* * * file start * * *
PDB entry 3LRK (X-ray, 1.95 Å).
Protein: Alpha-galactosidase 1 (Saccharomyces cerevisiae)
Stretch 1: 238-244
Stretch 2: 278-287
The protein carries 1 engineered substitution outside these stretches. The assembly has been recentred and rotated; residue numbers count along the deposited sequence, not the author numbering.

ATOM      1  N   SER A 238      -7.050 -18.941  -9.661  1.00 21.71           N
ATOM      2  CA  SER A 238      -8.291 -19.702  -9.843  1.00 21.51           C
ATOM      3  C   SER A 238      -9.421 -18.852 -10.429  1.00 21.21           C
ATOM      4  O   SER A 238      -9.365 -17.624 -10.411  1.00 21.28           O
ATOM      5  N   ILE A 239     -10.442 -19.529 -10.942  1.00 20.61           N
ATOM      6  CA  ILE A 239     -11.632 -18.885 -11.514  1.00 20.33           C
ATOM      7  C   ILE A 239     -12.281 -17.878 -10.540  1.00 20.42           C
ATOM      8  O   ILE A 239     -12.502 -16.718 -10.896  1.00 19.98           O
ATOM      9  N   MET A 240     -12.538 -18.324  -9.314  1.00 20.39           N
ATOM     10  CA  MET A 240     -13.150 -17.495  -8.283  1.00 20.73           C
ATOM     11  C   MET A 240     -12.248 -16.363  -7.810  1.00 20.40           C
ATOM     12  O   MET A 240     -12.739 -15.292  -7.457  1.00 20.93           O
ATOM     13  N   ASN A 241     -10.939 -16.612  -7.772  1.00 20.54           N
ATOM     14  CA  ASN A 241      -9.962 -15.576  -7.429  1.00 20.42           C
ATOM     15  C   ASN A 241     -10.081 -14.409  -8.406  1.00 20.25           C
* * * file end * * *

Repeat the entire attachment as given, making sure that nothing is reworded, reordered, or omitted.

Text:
PDB entry 3LRK (X-ray, 1.95 Å).
Protein: Alpha-galactosidase 1 (Saccharomyces cerevisiae)
Stretch 1: 238-244
Stretch 2: 278-287
The protein carries 1 engineered substitution outside these stretches. The assembly has been recentred and rotated; residue numbers count along the deposited sequence, not the author numbering.

ATOM      1  N   SER A 238      -7.050 -18.941  -9.661  1.00 21.71           N
ATOM      2  CA  SER A 238      -8.291 -19.702  -9.843  1.00 21.51           C
ATOM      3  C   SER A 238      -9.421 -18.852 -10.429  1.00 21.21           C
ATOM      4  O   SER A 238      -9.365 -17.624 -10.411  1.00 21.28           O
ATOM      5  N   ILE A 239     -10.442 -19.529 -10.942  1.00 20.61           N
ATOM      6  CA  ILE A 239     -11.632 -18.885 -11.514  1.00 20.33           C
ATOM      7  C   ILE A 239     -12.281 -17.878 -10.540  1.00 20.42           C
ATOM      8  O   ILE A 239     -12.502 -16.718 -10.896  1.00 19.98           O
ATOM      9  N   MET A 240     -12.538 -18.324  -9.314  1.00 20.39           N
ATOM     10  CA  MET A 240     -13.150 -17.495  -8.283  1.00 20.73           C
ATOM     11  C   MET A 240     -12.248 -16.363  -7.810  1.00 20.40           C
ATOM     12  O   MET A 240     -12.739 -15.292  -7.457  1.00 20.93           O
ATOM     13  N   ASN A 241     -10.939 -16.612  -7.772  1.00 20.54           N
ATOM     14  CA  ASN A 241      -9.962 -15.576  -7.429  1.00 20.42           C
ATOM     15  C   ASN A 241     -10.081 -14.409  -8.406  1.00 20.25           C